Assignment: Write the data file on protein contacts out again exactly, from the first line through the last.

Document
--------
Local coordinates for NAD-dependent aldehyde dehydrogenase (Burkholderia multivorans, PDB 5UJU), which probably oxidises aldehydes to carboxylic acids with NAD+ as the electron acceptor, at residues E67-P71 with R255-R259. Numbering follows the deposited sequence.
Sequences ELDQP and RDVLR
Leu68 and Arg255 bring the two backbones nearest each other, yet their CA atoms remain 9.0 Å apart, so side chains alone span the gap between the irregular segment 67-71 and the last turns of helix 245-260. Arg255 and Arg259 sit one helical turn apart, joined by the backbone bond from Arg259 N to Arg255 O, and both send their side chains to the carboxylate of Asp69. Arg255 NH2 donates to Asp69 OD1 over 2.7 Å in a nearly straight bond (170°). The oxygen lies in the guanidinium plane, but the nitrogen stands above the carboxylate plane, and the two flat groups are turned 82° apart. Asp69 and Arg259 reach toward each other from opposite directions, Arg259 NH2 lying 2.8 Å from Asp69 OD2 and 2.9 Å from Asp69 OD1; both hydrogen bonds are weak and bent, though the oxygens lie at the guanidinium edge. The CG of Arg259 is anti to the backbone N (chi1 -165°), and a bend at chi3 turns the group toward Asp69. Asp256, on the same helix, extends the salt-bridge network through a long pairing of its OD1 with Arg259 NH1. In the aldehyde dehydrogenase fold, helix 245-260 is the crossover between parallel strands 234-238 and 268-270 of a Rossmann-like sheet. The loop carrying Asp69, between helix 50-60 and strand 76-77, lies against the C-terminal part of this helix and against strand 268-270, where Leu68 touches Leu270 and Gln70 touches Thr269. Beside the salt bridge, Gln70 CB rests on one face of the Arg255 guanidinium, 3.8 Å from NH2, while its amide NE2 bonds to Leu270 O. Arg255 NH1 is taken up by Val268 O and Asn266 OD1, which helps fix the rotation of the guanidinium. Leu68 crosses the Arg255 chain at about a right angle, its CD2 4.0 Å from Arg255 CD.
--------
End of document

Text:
Local coordinates for NAD-dependent aldehyde dehydrogenase (Burkholderia multivorans, PDB 5UJU), which probably oxidises aldehydes to carboxylic acids with NAD+ as the electron acceptor, at residues E67-P71 with R255-R259. Numbering follows the deposited sequence.
Sequences ELDQP and RDVLR
Leu68 and Arg255 bring the two backbones nearest each other, yet their CA atoms remain 9.0 Å apart, so side chains alone span the gap between the irregular segment 67-71 and the last turns of helix 245-260. Arg255 and Arg259 sit one helical turn apart, joined by the backbone bond from Arg259 N to Arg255 O, and both send their side chains to the carboxylate of Asp69. Arg255 NH2 donates to Asp69 OD1 over 2.7 Å in a nearly straight bond (170°). The oxygen lies in the guanidinium plane, but the nitrogen stands above the carboxylate plane, and the two flat groups are turned 82° apart. Asp69 and Arg259 reach toward each other from opposite directions, Arg259 NH2 lying 2.8 Å from Asp69 OD2 and 2.9 Å from Asp69 OD1; both hydrogen bonds are weak and bent, though the oxygens lie at the guanidinium edge. The CG of Arg259 is anti to the backbone N (chi1 -165°), and a bend at chi3 turns the group toward Asp69. Asp256, on the same helix, extends the salt-bridge network through a long pairing of its OD1 with Arg259 NH1. In the aldehyde dehydrogenase fold, helix 245-260 is the crossover between parallel strands 234-238 and 268-270 of a Rossmann-like sheet. The loop carrying Asp69, between helix 50-60 and strand 76-77, lies against the C-terminal part of this helix and against strand 268-270, where Leu68 touches Leu270 and Gln70 touches Thr269. Beside the salt bridge, Gln70 CB rests on one face of the Arg255 guanidinium, 3.8 Å from NH2, while its amide NE2 bonds to Leu270 O. Arg255 NH1 is taken up by Val268 O and Asn266 OD1, which helps fix the rotation of the guanidinium. Leu68 crosses the Arg255 chain at about a right angle, its CD2 4.0 Å from Arg255 CD.